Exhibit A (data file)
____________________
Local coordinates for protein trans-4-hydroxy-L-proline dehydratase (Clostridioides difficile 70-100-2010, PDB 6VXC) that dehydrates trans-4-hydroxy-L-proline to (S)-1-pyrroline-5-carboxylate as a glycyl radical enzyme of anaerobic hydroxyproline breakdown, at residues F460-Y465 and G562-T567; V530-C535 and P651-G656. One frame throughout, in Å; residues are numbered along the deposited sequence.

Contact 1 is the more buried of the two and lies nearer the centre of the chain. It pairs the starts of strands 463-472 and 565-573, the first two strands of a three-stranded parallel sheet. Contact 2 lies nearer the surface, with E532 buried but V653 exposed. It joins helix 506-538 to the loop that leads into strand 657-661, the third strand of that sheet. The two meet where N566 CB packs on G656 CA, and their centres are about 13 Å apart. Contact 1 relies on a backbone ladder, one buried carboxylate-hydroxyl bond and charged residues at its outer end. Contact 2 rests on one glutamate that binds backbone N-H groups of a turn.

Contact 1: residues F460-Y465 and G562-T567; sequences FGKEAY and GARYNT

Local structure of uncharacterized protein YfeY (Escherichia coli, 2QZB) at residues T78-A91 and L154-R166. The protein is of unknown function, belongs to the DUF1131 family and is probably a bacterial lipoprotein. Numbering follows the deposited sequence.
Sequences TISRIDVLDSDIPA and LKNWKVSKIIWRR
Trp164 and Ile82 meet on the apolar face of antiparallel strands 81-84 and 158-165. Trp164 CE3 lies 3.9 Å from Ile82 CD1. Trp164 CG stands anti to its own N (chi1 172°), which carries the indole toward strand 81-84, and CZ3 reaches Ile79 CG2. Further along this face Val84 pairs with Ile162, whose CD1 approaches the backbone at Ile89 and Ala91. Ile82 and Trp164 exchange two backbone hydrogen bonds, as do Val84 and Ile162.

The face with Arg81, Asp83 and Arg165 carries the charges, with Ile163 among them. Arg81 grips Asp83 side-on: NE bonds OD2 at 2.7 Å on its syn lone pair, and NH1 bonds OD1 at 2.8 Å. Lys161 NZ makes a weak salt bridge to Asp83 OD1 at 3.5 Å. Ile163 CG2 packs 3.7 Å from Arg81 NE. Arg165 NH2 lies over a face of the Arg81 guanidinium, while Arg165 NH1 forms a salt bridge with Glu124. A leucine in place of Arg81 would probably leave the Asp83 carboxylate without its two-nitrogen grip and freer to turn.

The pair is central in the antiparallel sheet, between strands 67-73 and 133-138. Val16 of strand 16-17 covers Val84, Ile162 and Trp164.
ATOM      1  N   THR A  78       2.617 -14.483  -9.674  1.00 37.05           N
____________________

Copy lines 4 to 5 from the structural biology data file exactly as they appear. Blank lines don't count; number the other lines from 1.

Local structure of uncharacterized protein YfeY (Escherichia coli, 2QZB) at residues T78-A91 and L154-R166. The protein is of unknown function, belongs to the DUF1131 family and is probably a bacterial lipoprotein. Numbering follows the deposited sequence.
Sequences TISRIDVLDSDIPA and LKNWKVSKIIWRR